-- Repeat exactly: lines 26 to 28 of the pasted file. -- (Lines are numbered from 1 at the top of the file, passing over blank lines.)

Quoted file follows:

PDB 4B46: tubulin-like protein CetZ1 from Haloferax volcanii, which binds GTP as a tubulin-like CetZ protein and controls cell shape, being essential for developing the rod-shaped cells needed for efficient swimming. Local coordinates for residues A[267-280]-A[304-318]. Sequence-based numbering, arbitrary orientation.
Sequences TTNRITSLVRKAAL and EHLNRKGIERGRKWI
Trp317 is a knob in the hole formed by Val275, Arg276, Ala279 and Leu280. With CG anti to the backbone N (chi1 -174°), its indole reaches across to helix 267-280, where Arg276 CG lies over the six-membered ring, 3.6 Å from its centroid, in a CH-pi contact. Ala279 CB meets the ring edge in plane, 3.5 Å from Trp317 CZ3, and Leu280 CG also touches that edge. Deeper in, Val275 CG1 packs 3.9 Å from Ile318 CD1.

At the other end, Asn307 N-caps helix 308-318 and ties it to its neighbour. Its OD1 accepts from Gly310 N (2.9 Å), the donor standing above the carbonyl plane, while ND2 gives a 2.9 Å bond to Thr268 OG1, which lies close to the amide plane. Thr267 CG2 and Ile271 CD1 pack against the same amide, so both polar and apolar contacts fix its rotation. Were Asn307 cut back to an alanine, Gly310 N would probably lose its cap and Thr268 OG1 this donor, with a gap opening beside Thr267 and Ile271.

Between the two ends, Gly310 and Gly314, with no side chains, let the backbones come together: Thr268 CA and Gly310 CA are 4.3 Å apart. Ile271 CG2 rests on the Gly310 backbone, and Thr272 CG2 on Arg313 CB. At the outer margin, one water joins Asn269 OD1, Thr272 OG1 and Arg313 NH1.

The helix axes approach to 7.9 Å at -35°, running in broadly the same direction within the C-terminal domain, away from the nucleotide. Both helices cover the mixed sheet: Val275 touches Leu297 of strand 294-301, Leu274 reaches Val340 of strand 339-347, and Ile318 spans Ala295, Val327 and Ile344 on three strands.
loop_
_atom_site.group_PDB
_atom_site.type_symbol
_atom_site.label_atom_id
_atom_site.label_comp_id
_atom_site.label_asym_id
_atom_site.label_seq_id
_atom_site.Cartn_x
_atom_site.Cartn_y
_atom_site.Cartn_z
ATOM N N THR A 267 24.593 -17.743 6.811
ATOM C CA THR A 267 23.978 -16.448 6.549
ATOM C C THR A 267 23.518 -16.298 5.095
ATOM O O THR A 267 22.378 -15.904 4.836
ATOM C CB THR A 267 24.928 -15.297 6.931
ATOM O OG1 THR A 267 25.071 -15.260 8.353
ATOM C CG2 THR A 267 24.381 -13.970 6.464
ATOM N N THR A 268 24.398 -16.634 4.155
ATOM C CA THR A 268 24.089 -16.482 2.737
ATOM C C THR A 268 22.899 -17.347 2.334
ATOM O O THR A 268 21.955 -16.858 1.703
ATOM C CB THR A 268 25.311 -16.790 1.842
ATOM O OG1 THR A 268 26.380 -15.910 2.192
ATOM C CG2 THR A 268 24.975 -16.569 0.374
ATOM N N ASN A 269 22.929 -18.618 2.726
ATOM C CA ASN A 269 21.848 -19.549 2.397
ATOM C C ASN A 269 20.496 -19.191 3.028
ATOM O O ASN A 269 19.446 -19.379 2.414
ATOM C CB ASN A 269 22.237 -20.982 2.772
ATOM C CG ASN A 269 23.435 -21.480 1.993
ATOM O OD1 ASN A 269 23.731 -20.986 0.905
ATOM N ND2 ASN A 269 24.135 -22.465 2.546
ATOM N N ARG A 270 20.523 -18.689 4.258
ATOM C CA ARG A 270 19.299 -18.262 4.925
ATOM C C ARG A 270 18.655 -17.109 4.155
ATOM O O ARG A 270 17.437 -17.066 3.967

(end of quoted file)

ATOM C C THR A 268 22.899 -17.347 2.334
ATOM O O THR A 268 21.955 -16.858 1.703
ATOM C CB THR A 268 25.311 -16.790 1.842